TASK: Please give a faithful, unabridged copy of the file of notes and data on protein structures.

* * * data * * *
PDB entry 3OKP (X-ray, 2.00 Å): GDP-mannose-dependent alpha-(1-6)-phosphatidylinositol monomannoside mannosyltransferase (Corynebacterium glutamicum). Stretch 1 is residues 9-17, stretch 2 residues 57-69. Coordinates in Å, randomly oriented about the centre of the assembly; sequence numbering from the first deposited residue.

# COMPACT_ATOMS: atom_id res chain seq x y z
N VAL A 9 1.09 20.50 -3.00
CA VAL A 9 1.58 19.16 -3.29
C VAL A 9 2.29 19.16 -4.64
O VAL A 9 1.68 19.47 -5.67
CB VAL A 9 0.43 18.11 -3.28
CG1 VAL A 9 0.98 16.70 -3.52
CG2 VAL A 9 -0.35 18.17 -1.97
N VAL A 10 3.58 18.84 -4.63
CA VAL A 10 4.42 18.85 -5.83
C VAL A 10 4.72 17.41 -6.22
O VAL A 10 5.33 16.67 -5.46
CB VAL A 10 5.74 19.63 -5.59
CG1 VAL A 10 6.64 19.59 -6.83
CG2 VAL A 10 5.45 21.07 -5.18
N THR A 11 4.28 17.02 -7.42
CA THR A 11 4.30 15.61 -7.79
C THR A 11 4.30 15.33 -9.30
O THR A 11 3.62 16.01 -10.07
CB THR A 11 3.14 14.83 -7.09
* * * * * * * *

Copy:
PDB entry 3OKP (X-ray, 2.00 Å): GDP-mannose-dependent alpha-(1-6)-phosphatidylinositol monomannoside mannosyltransferase (Corynebacterium glutamicum). Stretch 1 is residues 9-17, stretch 2 residues 57-69. Coordinates in Å, randomly oriented about the centre of the assembly; sequence numbering from the first deposited residue.

# COMPACT_ATOMS: atom_id res chain seq x y z
N VAL A 9 1.09 20.50 -3.00
CA VAL A 9 1.58 19.16 -3.29
C VAL A 9 2.29 19.16 -4.64
O VAL A 9 1.68 19.47 -5.67
CB VAL A 9 0.43 18.11 -3.28
CG1 VAL A 9 0.98 16.70 -3.52
CG2 VAL A 9 -0.35 18.17 -1.97
N VAL A 10 3.58 18.84 -4.63
CA VAL A 10 4.42 18.85 -5.83
C VAL A 10 4.72 17.41 -6.22
O VAL A 10 5.33 16.67 -5.46
CB VAL A 10 5.74 19.63 -5.59
CG1 VAL A 10 6.64 19.59 -6.83
CG2 VAL A 10 5.45 21.07 -5.18
N THR A 11 4.28 17.02 -7.42
CA THR A 11 4.30 15.61 -7.79
C THR A 11 4.30 15.33 -9.30
O THR A 11 3.62 16.01 -10.07
CB THR A 11 3.14 14.83 -7.09